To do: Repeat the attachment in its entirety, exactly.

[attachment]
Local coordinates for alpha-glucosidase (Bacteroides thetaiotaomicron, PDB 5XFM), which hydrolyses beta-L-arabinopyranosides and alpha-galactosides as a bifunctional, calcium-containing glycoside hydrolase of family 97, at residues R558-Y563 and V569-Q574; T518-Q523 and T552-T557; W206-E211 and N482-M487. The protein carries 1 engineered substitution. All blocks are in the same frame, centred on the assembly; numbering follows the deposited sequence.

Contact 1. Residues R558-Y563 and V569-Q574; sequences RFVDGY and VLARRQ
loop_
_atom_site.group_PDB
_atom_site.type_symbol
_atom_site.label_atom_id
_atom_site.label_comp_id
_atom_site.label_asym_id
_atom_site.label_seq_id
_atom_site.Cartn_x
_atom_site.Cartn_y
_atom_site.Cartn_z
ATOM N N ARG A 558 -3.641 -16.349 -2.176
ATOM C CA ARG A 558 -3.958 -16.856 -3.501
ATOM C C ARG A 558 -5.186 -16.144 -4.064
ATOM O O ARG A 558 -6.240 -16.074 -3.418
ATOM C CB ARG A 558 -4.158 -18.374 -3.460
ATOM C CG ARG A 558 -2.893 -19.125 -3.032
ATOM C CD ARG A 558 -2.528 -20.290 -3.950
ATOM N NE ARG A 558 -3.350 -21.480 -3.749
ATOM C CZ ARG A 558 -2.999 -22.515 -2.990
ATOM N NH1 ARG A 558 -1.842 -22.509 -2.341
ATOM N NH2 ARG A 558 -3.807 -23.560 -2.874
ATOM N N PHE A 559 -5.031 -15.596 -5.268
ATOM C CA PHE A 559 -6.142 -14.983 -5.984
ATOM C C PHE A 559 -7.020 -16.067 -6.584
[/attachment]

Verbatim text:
Local coordinates for alpha-glucosidase (Bacteroides thetaiotaomicron, PDB 5XFM), which hydrolyses beta-L-arabinopyranosides and alpha-galactosides as a bifunctional, calcium-containing glycoside hydrolase of family 97, at residues R558-Y563 and V569-Q574; T518-Q523 and T552-T557; W206-E211 and N482-M487. The protein carries 1 engineered substitution. All blocks are in the same frame, centred on the assembly; numbering follows the deposited sequence.

Contact 1. Residues R558-Y563 and V569-Q574; sequences RFVDGY and VLARRQ
loop_
_atom_site.group_PDB
_atom_site.type_symbol
_atom_site.label_atom_id
_atom_site.label_comp_id
_atom_site.label_asym_id
_atom_site.label_seq_id
_atom_site.Cartn_x
_atom_site.Cartn_y
_atom_site.Cartn_z
ATOM N N ARG A 558 -3.641 -16.349 -2.176
ATOM C CA ARG A 558 -3.958 -16.856 -3.501
ATOM C C ARG A 558 -5.186 -16.144 -4.064
ATOM O O ARG A 558 -6.240 -16.074 -3.418
ATOM C CB ARG A 558 -4.158 -18.374 -3.460
ATOM C CG ARG A 558 -2.893 -19.125 -3.032
ATOM C CD ARG A 558 -2.528 -20.290 -3.950
ATOM N NE ARG A 558 -3.350 -21.480 -3.749
ATOM C CZ ARG A 558 -2.999 -22.515 -2.990
ATOM N NH1 ARG A 558 -1.842 -22.509 -2.341
ATOM N NH2 ARG A 558 -3.807 -23.560 -2.874
ATOM N N PHE A 559 -5.031 -15.596 -5.268
ATOM C CA PHE A 559 -6.142 -14.983 -5.984
ATOM C C PHE A 559 -7.020 -16.067 -6.584